Suicide stands as a major public health problem with complex etiological roots, tremendous societal cost through lost productivity and medical care, and resistance to medical and public health interventions. Previous research has implicated a wide range of risk and protective factors, with strong effects documented for the social environment. However, research has neither 1) identified which levels of the social environment (e.g., interpersonal relationships, families, neighborhoods, macro-environments) are most influential in suicide outcomes for women and men at different stages of the life course nor 2) how social environmental contexts interact with each other and/or with individual behavioral, cognitive, and biological factors (e.g., alcohol and drug use, mental illness, life events). Research tends to be bifurcated along social science/public health and clinical/biological lines due to theoretical, methodological and statistical barriers that have traditionally and uniquely prevented scientific integration of suicide research across disciplinary perspectives. This project proposes an innovative solution to this stalemate by bringing together a trans-disciplinary team of social, behavioral, statistical and biomedical scientists in universities and in government to integrate theoretical advances in social networks, overcome data barriers by linking data from new federal efforts (e.g., CDC's National Violence Data Reporting System, Census Bureau's American Community Study), and employ corrections and analytic techniques that take into account data complexity (e.g., merged data bases, right censored data, nested data levels). Specifically, Aim I tailors the Network Episode Model III-R to develop individual, contextual and multi-level hypotheses linking social environmental levels and suicide.
Aim II compiles a pioneering data set linking relatively new federal data efforts and testing hypotheses using appropriate statistical corrections and novel advanced techniques.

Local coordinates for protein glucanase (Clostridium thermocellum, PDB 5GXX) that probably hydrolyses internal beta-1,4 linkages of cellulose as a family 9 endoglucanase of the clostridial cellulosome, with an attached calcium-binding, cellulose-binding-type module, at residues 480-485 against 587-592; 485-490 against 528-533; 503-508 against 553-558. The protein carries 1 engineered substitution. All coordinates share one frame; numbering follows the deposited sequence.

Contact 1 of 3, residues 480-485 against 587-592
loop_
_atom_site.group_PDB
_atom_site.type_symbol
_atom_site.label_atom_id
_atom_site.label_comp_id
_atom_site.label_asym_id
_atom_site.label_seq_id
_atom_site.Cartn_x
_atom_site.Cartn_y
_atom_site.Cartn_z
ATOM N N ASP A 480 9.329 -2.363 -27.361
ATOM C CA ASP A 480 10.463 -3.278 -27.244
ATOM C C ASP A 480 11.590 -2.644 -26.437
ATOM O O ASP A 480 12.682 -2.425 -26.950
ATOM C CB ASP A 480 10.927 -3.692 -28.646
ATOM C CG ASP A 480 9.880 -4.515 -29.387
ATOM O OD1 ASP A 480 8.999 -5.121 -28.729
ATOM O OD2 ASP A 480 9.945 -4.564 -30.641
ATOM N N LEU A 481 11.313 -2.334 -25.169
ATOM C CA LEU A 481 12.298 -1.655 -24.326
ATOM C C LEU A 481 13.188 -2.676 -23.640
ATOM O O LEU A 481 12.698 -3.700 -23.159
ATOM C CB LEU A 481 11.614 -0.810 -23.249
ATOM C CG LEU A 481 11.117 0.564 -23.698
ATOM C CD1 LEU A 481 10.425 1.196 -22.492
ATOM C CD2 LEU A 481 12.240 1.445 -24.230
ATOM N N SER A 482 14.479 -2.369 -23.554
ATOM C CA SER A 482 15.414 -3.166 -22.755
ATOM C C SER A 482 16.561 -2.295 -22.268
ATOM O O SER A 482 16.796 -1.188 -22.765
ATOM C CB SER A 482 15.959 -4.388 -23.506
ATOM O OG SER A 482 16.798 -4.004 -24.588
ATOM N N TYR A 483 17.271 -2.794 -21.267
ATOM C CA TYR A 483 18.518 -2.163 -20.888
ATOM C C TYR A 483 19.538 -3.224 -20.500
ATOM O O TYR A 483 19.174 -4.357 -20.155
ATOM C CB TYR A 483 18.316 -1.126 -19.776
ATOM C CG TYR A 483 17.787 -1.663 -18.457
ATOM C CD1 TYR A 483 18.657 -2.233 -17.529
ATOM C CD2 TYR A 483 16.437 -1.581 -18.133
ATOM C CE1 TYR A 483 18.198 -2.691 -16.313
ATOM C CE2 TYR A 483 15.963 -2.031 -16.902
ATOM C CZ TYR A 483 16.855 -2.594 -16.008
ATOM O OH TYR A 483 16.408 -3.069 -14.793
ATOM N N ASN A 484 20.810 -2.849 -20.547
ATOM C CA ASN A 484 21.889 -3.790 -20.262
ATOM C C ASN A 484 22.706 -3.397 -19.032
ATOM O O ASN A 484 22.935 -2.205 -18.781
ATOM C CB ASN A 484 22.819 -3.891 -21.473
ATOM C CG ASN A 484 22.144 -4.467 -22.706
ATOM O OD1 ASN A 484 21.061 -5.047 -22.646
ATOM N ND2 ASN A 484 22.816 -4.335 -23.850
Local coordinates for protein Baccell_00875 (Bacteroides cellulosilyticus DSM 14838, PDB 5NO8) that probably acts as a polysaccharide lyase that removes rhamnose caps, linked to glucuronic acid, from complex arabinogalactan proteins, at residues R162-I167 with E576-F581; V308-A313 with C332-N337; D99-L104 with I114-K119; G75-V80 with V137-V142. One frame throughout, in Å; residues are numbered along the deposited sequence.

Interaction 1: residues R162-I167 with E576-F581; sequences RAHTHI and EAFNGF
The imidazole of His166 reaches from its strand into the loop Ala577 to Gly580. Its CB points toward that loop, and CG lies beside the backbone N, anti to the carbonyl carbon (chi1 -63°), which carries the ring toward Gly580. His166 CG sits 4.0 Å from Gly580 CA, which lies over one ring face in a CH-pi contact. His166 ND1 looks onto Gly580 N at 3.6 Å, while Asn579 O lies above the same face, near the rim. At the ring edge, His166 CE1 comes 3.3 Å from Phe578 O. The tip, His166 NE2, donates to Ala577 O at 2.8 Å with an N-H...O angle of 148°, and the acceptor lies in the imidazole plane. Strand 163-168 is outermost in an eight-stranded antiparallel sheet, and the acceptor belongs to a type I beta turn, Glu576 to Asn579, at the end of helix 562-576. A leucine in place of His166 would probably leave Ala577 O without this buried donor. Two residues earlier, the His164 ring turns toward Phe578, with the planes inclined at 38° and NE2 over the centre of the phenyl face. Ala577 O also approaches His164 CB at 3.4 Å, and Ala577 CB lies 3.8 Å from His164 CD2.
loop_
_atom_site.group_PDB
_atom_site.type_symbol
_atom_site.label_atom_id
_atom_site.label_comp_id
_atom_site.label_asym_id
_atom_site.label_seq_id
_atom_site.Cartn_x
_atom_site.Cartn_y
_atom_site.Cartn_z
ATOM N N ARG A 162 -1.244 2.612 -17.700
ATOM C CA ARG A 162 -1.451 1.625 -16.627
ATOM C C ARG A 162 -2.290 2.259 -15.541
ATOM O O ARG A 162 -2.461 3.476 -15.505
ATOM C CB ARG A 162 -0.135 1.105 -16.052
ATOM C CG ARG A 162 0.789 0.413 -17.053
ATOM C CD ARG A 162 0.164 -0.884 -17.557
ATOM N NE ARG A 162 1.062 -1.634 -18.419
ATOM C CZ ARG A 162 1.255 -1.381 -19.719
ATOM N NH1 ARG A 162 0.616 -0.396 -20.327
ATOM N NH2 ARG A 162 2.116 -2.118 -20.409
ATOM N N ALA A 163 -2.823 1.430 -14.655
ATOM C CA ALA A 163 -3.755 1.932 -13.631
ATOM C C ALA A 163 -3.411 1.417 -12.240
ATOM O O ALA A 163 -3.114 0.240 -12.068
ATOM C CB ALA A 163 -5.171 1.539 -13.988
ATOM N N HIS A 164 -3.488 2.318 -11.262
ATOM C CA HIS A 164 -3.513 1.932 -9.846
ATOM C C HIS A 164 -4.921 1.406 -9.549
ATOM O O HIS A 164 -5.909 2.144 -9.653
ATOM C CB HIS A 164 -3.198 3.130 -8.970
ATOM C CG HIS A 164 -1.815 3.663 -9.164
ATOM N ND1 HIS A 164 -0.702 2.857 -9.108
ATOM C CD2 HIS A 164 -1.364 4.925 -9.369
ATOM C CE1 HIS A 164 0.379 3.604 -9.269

Aim III assesses strengths and limits of the new approach, develops plans to fill remaining data gaps by working with federal agencies and state death registration systems/officials, and works with biomedical ethicists to ensure human subject protections across the entire project. With cooperation already secured from the CDC and other key federal agencies, this research plan eliminates longstanding data and analytic barriers in suicide research, leading to significant advancements in understanding the role of multiple social contexts, a promising theoretical mechanism (social network) linking distal and proximal pathways, and interaction of social and biological/individual factors. Working simultaneously on the three aims allows immediate advancement in data enrichment for testing hypotheses and concurrent attention to planning future federal data collections. The refinement of trans- disciplinary theory, innovation in data compilation, correction and concept operationalization, and the rigorous combination of statistical methods will improve knowledge and scientific foundations for clinical and community-based interventions targeted to suicide and other health outcomes.
Scientific research designed to understand and reduce suicide has been hampered by a longstanding methodological barrier to transformative research. Under an innovative, feasible, social science-based, trans- disciplinary research plan, the influence of the social environment at multiple levels (interpersonal relationships, family, organizational and community) that underlie the complex etiology of suicide can be compiled and analyzed to break through the current stalemate, leading to significant advances in knowledge and interventions.